Behind the cut: Square silhouettes
With a variety of shapes available, choosing the right cut for your engagement ring can be an overwhelming process. In the hopes to help ease this, we have put together a selection of the most popular square cuts on offer and the reasons as to why they’re so special!
With thanks to its sleek architecture and timeless design, the emerald-cut is one of the most unique styles for engagement rings. Geometric form and exaggerated sparkle remain synonymous with the old Hollywood glamour of the 1920s. Characteristics such as a ‘hall of mirrors’ effect, created by unique step-cuts, resonated with the style of the Art Deco period and contributed to the cut’s rise to fame. Jewellers such as the ‘King of Diamonds’, Harry Winston, favoured the modern elegance that exudes from the cut and quickly incorporated the style into their own designs; helping to cement the legacy of the emerald-cut as an icon of luxury. This was further aided by the likes of Elizabeth Taylor and Grace Kelly, who’s famed emerald-cut engagement rings are the continued point of fascination. The cut’s first rise to popularity however, dates all the way back to the 1500s. As the name suggests, the cut was first used by stonecutters when working with emeralds. The green gem is notoriously soft but the stability of linear facets and chiselled step cuts prevents chipping and thus, the emerald-cut was born. When applied to diamonds the cut isn’t actually the most effective in terms of brilliance, however; by increasing the flat surface area, the cut helps to make smaller carats appear larger and provides a superlative shimmer. With such impressive beauty and strong associations with glamour, the emerald-cut remains an excellent choice for engagement rings.
Despite being a relatively new shape, the princess cut has made a strong impact in the industry, quickly rising to become one of the most popular square cuts. Boasting a scintillating sparkle which rivals that of the brilliant round cut combined with the elegance of sleek lines, it is clear to see why. The design was created specifically to exaggerate the unique sparkle of diamonds however; its origins are somewhat debated. Whilst the ‘princess cut’ as we know of today was made popular in 1981 by Betzalel Ambar and Israel Itskowitz, earlier origins predate this. Connections can be drawn with the complex Barion cut created by Basil Watermeyer in 1971 and the ‘profile’ cut by Arpad Nagy in 1961. Comprising of up to 76 linear facets, the unique pyramid shape of the princess cut and bevelled sides allow for excellent light dispersion which maximises brilliance. In addition to this, the pyramid shape mimics the natural shape of a diamond when split in half meaning that the finished jewel utilises up to 80% of the rough stone; considerably more than the usual 50-60%. By creating less waste and optimising the stone’s weight, the cut is a great option for those who are looking for a smaller price tag without compromising on quality.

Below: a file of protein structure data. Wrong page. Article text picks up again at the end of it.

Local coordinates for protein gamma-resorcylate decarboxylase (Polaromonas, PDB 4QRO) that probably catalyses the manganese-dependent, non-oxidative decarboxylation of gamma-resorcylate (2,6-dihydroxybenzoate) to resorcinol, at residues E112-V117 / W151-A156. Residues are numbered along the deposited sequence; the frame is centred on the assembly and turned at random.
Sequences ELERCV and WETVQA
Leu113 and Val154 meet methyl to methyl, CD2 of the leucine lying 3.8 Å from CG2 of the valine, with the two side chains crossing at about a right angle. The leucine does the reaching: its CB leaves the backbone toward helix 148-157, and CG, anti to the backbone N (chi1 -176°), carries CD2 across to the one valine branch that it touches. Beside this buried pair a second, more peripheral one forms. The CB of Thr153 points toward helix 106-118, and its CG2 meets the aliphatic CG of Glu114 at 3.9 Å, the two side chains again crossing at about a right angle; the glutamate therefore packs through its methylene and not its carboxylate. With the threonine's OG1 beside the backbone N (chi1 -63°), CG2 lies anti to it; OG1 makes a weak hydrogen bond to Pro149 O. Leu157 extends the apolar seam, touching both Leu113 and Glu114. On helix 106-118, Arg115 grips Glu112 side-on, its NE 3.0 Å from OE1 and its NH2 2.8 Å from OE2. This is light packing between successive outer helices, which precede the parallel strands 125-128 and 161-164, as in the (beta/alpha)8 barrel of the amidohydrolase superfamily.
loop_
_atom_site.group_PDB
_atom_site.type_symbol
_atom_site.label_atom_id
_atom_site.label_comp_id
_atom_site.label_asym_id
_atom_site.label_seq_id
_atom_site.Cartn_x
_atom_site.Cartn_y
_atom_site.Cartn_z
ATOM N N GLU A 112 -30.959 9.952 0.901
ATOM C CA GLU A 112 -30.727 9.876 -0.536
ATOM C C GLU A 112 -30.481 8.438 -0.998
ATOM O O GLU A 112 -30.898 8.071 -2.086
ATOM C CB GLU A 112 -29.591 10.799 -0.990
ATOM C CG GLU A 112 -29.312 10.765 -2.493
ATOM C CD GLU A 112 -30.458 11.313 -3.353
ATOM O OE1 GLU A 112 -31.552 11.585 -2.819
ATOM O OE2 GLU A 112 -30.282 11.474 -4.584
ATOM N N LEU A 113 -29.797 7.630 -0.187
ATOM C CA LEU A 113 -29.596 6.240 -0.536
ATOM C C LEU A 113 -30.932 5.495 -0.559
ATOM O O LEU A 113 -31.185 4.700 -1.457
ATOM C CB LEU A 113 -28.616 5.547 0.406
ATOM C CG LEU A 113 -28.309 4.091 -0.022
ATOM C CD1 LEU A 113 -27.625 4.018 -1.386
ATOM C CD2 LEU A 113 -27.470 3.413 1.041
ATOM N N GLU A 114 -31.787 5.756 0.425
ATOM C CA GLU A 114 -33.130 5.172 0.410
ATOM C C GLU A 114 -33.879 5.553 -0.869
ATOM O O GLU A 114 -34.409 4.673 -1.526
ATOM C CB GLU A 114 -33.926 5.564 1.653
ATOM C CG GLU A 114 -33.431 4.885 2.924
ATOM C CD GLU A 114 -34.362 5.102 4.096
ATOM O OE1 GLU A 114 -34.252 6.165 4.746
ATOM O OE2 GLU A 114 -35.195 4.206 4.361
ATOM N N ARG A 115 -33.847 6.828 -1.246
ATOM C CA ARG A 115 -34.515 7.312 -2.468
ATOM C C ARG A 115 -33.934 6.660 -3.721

Displaying a high level of brilliance, the radiant cut certainly lives up to its name. Inspired by the sparkle of a round diamond and the silhouette of the emerald cut, Henry Grossbard created and patented the radiant cut in 1977. Consisting of around 70 facets, the cut allows for exceptional light dispersion, enhances colour and hides any minor flaws. Consequently, buyers can afford to choose a cheaper diamond which is lower on the clarity scale as the forgiving qualities of the radiant cut will provide a high-quality finish. Although similar to the princess-cut, the internal facets are uneven as opposed to linear, which creates a ‘crushed ice’ effect within the stone. This effect combined with softened bevelled edges results in a very chic and modern jewel that is sure to impress.
With a rich history and a popularity spanning across centuries, the cushion cut is perfect for those wanting traditional elegance. The modern cushion cut is a modified version of the old mine cut which was created over 200 years ago and was the go-to diamond shape for jewellers. By increasing the number of facets from 58 to around 64 and enlarging the table (the uppermost flat surface), the cut’s modern revival maximises both brilliance and depth. Radiating luxury and elegance, the cut has long been a favourite of royalty and master jewellers with some of the world’s most infamous jewels crafted into the soft silhouette. These include the blue Hope Diamond, the yellow Tiffany and the Archduke Joseph diamond, as well as the centre stone of Meghan Markle’s engagement ring. The cut’s fiery scintillation and elegantly soft shape is certainly a winning combination.
By Holly Johnson